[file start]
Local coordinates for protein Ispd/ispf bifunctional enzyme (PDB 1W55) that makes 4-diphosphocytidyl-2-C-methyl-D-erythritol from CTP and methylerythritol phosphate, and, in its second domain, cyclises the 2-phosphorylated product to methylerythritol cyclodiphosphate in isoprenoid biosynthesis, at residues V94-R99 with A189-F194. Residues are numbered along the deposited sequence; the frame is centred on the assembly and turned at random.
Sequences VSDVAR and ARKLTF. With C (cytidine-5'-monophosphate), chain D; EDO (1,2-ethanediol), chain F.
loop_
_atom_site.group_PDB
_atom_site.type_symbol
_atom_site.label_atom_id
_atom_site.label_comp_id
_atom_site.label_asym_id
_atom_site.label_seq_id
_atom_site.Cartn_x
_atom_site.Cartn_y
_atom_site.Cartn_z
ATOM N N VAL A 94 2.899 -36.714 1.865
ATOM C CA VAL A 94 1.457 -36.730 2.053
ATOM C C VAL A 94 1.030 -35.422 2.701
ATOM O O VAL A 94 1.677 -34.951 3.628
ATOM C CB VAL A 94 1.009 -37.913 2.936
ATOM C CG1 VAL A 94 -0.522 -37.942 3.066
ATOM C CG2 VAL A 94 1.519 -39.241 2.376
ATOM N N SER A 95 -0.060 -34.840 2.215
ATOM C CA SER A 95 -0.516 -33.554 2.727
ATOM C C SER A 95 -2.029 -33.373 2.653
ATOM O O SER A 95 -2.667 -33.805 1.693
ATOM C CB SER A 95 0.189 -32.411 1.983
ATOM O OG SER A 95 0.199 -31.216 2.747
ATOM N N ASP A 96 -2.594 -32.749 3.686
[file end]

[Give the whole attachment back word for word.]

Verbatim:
Local coordinates for protein Ispd/ispf bifunctional enzyme (PDB 1W55) that makes 4-diphosphocytidyl-2-C-methyl-D-erythritol from CTP and methylerythritol phosphate, and, in its second domain, cyclises the 2-phosphorylated product to methylerythritol cyclodiphosphate in isoprenoid biosynthesis, at residues V94-R99 with A189-F194. Residues are numbered along the deposited sequence; the frame is centred on the assembly and turned at random.
Sequences VSDVAR and ARKLTF. With C (cytidine-5'-monophosphate), chain D; EDO (1,2-ethanediol), chain F.
loop_
_atom_site.group_PDB
_atom_site.type_symbol
_atom_site.label_atom_id
_atom_site.label_comp_id
_atom_site.label_asym_id
_atom_site.label_seq_id
_atom_site.Cartn_x
_atom_site.Cartn_y
_atom_site.Cartn_z
ATOM N N VAL A 94 2.899 -36.714 1.865
ATOM C CA VAL A 94 1.457 -36.730 2.053
ATOM C C VAL A 94 1.030 -35.422 2.701
ATOM O O VAL A 94 1.677 -34.951 3.628
ATOM C CB VAL A 94 1.009 -37.913 2.936
ATOM C CG1 VAL A 94 -0.522 -37.942 3.066
ATOM C CG2 VAL A 94 1.519 -39.241 2.376
ATOM N N SER A 95 -0.060 -34.840 2.215
ATOM C CA SER A 95 -0.516 -33.554 2.727
ATOM C C SER A 95 -2.029 -33.373 2.653
ATOM O O SER A 95 -2.667 -33.805 1.693
ATOM C CB SER A 95 0.189 -32.411 1.983
ATOM O OG SER A 95 0.199 -31.216 2.747
ATOM N N ASP A 96 -2.594 -32.749 3.686